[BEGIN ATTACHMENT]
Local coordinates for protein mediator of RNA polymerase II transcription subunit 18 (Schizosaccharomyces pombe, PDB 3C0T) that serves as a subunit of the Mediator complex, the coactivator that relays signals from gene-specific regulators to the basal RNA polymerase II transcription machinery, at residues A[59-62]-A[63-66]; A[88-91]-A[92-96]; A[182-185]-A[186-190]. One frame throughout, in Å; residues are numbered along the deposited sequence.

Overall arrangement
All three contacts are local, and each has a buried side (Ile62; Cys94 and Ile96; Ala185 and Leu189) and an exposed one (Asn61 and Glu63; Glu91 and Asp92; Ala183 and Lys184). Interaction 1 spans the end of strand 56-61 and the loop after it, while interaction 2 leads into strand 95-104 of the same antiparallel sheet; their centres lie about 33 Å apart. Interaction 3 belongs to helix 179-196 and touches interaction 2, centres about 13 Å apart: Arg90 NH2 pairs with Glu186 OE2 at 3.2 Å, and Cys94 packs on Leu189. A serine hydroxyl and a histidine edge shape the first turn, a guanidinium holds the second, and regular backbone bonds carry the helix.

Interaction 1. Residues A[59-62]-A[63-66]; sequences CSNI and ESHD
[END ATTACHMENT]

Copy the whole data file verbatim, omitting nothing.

Local coordinates for protein mediator of RNA polymerase II transcription subunit 18 (Schizosaccharomyces pombe, PDB 3C0T) that serves as a subunit of the Mediator complex, the coactivator that relays signals from gene-specific regulators to the basal RNA polymerase II transcription machinery, at residues A[59-62]-A[63-66]; A[88-91]-A[92-96]; A[182-185]-A[186-190]. One frame throughout, in Å; residues are numbered along the deposited sequence.

Overall arrangement
All three contacts are local, and each has a buried side (Ile62; Cys94 and Ile96; Ala185 and Leu189) and an exposed one (Asn61 and Glu63; Glu91 and Asp92; Ala183 and Lys184). Interaction 1 spans the end of strand 56-61 and the loop after it, while interaction 2 leads into strand 95-104 of the same antiparallel sheet; their centres lie about 33 Å apart. Interaction 3 belongs to helix 179-196 and touches interaction 2, centres about 13 Å apart: Arg90 NH2 pairs with Glu186 OE2 at 3.2 Å, and Cys94 packs on Leu189. A serine hydroxyl and a histidine edge shape the first turn, a guanidinium holds the second, and regular backbone bonds carry the helix.

Interaction 1. Residues A[59-62]-A[63-66]; sequences CSNI and ESHD